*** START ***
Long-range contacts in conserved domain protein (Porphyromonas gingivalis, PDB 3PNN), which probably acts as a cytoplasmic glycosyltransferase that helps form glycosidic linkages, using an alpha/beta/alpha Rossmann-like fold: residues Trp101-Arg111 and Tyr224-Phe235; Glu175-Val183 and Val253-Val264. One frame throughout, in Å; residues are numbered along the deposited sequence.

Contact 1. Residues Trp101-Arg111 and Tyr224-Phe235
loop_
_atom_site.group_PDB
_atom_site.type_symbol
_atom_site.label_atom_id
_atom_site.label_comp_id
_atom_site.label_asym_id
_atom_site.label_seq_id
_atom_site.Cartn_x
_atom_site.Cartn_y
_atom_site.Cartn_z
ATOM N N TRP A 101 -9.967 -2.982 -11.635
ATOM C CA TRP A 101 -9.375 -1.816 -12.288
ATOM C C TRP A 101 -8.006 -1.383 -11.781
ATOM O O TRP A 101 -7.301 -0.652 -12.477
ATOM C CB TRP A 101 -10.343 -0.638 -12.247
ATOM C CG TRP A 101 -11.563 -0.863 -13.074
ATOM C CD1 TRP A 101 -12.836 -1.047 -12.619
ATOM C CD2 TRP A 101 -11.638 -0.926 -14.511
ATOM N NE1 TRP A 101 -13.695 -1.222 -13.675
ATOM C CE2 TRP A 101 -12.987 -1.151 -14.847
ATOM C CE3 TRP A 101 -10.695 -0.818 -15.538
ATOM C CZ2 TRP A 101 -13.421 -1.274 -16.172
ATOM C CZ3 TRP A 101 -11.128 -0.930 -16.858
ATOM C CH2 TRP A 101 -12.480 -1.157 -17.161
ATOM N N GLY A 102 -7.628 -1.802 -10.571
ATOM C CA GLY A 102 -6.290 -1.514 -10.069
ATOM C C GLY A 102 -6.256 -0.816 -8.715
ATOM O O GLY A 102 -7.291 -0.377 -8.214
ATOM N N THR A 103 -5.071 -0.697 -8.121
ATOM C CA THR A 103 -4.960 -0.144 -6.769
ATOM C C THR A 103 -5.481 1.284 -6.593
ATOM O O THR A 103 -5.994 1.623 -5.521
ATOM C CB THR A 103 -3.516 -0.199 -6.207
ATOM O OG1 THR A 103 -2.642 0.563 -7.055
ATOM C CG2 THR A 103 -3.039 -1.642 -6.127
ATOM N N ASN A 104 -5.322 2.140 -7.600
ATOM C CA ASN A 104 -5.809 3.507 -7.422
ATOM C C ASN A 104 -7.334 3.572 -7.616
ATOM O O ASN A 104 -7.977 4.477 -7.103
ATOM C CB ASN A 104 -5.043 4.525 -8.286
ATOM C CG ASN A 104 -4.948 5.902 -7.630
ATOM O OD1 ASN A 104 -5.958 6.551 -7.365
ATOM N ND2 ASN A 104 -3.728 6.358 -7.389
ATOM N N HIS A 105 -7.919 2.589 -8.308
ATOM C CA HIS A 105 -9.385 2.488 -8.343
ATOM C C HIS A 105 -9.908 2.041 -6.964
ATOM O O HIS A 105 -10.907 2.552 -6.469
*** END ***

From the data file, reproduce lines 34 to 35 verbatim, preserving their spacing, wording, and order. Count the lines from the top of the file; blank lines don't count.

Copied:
ATOM O O THR A 103 -5.994 1.623 -5.521
ATOM C CB THR A 103 -3.516 -0.199 -6.207